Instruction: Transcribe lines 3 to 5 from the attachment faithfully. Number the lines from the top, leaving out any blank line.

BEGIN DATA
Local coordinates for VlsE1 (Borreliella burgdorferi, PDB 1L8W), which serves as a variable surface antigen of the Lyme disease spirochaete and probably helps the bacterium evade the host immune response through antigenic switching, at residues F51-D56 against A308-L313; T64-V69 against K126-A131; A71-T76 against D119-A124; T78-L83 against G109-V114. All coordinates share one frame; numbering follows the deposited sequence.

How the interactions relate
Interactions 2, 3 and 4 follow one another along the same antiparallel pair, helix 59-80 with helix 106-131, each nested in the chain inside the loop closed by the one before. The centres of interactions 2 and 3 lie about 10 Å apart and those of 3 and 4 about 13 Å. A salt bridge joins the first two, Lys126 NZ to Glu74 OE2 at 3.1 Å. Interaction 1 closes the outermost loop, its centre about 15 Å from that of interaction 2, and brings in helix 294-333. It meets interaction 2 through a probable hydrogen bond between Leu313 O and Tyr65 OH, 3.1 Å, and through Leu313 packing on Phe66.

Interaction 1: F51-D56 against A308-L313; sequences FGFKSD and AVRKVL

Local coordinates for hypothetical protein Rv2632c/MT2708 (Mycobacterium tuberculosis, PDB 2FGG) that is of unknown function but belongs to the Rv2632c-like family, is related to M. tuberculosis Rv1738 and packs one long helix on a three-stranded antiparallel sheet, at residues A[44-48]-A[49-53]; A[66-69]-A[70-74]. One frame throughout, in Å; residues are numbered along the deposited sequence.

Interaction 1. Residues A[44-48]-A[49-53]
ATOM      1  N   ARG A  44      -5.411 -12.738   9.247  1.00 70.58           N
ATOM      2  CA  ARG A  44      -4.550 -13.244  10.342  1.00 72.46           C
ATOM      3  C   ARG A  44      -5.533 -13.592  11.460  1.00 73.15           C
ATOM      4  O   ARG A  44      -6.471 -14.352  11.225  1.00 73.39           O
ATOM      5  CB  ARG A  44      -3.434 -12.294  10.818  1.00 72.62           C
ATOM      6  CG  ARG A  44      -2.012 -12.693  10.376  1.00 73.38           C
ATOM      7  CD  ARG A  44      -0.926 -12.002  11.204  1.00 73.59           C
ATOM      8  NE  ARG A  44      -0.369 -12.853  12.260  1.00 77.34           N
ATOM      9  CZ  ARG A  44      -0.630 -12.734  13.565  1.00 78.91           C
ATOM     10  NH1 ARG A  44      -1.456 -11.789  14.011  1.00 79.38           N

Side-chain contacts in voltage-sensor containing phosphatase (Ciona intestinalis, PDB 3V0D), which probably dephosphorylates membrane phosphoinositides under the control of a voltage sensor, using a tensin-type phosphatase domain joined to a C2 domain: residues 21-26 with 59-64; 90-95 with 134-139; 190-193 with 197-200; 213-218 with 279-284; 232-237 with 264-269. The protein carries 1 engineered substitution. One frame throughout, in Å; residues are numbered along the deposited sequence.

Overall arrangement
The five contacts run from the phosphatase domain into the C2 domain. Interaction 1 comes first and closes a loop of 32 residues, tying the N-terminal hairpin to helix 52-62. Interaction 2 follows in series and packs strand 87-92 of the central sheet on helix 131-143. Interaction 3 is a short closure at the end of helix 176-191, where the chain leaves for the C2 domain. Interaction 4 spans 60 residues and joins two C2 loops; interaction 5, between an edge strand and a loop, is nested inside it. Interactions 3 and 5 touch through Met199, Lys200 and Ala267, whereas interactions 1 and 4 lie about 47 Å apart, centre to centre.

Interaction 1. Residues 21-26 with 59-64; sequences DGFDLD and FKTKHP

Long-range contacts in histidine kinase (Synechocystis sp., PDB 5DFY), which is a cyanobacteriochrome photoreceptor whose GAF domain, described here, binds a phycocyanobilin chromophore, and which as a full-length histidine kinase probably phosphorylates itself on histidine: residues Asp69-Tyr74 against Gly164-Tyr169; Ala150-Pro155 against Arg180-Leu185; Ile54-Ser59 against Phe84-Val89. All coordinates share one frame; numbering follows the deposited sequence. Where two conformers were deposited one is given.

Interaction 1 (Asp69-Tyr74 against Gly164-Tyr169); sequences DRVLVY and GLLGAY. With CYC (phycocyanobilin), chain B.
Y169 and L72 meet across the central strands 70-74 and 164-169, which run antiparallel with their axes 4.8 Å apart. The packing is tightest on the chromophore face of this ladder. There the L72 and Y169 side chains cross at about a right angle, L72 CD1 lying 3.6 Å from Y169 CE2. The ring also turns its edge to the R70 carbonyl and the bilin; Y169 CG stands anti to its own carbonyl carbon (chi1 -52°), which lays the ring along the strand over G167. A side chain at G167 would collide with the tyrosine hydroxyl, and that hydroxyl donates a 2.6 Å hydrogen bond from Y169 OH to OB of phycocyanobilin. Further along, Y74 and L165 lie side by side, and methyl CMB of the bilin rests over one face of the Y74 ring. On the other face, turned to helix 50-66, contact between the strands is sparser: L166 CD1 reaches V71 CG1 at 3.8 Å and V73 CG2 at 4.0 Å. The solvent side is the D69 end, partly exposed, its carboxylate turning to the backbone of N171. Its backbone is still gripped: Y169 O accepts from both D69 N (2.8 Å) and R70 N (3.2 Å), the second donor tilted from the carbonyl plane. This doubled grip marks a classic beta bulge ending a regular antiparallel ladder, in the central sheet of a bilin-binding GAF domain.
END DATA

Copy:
Interactions 2, 3 and 4 follow one another along the same antiparallel pair, helix 59-80 with helix 106-131, each nested in the chain inside the loop closed by the one before. The centres of interactions 2 and 3 lie about 10 Å apart and those of 3 and 4 about 13 Å. A salt bridge joins the first two, Lys126 NZ to Glu74 OE2 at 3.1 Å. Interaction 1 closes the outermost loop, its centre about 15 Å from that of interaction 2, and brings in helix 294-333. It meets interaction 2 through a probable hydrogen bond between Leu313 O and Tyr65 OH, 3.1 Å, and through Leu313 packing on Phe66.

Interaction 1: F51-D56 against A308-L313; sequences FGFKSD and AVRKVL

Local coordinates for hypothetical protein Rv2632c/MT2708 (Mycobacterium tuberculosis, PDB 2FGG) that is of unknown function but belongs to the Rv2632c-like family, is related to M. tuberculosis Rv1738 and packs one long helix on a three-stranded antiparallel sheet, at residues A[44-48]-A[49-53]; A[66-69]-A[70-74]. One frame throughout, in Å; residues are numbered along the deposited sequence.